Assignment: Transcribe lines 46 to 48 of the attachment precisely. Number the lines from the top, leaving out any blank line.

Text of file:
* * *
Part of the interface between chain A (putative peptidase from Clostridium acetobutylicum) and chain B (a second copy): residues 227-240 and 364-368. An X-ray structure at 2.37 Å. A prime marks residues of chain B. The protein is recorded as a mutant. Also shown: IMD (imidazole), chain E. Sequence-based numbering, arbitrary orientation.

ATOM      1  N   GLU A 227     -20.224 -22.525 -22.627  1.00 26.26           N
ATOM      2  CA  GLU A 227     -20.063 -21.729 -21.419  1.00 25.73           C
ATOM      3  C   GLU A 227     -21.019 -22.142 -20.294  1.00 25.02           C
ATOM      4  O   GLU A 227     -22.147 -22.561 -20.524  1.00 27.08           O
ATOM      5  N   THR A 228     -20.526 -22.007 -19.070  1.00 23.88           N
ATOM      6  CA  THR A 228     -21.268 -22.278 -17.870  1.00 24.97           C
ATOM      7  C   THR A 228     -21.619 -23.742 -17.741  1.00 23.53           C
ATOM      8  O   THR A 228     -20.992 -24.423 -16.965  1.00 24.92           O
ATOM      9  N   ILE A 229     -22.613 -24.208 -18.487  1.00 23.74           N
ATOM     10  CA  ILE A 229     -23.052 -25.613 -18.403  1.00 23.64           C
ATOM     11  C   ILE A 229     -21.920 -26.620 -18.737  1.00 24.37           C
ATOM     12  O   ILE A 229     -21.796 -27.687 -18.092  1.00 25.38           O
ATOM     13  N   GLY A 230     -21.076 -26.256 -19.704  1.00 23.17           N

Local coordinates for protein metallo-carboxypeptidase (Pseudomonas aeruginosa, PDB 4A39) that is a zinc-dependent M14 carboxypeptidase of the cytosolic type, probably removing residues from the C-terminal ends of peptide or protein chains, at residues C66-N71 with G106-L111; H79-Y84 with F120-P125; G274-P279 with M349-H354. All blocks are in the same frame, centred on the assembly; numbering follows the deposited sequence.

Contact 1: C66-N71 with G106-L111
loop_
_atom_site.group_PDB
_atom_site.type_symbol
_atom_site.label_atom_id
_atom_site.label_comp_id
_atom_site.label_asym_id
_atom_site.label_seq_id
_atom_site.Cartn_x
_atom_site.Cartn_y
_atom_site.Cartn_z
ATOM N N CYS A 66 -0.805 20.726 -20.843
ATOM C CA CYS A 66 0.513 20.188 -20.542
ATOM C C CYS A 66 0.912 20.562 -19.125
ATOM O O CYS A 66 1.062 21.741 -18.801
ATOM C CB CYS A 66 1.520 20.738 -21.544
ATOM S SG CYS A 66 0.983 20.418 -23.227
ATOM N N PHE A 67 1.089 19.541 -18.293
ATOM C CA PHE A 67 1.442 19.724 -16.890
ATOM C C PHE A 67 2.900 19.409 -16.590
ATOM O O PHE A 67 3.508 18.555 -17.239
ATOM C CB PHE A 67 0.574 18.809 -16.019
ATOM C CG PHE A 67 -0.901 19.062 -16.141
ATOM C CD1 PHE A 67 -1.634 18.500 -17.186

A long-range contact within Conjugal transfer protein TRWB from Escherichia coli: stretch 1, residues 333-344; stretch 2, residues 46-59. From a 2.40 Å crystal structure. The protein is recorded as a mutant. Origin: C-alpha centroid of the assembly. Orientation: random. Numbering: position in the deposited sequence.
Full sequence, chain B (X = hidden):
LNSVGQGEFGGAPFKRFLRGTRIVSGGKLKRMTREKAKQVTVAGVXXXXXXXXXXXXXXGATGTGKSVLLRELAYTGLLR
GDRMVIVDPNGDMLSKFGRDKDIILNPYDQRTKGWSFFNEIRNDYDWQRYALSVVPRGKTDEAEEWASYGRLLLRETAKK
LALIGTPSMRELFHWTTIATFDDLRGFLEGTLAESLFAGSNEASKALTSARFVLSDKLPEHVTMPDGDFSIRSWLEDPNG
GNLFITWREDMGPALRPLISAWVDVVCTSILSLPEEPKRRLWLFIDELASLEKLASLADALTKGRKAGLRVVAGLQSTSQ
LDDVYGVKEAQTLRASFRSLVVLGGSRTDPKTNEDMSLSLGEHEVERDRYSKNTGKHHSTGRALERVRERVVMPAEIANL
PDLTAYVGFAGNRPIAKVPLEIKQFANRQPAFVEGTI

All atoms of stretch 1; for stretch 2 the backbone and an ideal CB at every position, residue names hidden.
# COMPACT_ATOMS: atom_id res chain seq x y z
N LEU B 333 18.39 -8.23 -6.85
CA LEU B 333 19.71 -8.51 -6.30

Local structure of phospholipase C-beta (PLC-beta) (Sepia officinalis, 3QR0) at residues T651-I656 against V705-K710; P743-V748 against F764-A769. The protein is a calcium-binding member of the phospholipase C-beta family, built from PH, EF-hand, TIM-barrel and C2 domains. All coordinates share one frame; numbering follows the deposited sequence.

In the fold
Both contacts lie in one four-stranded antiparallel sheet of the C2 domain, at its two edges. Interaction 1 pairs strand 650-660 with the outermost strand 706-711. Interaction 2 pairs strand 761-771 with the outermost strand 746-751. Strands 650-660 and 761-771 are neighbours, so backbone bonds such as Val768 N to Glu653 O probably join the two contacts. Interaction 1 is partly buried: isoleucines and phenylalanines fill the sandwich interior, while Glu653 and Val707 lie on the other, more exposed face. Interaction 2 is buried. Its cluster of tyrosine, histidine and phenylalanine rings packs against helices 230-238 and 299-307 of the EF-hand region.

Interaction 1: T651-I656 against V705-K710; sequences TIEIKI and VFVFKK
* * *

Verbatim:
LDDVYGVKEAQTLRASFRSLVVLGGSRTDPKTNEDMSLSLGEHEVERDRYSKNTGKHHSTGRALERVRERVVMPAEIANL
PDLTAYVGFAGNRPIAKVPLEIKQFANRQPAFVEGTI

All atoms of stretch 1; for stretch 2 the backbone and an ideal CB at every position, residue names hidden.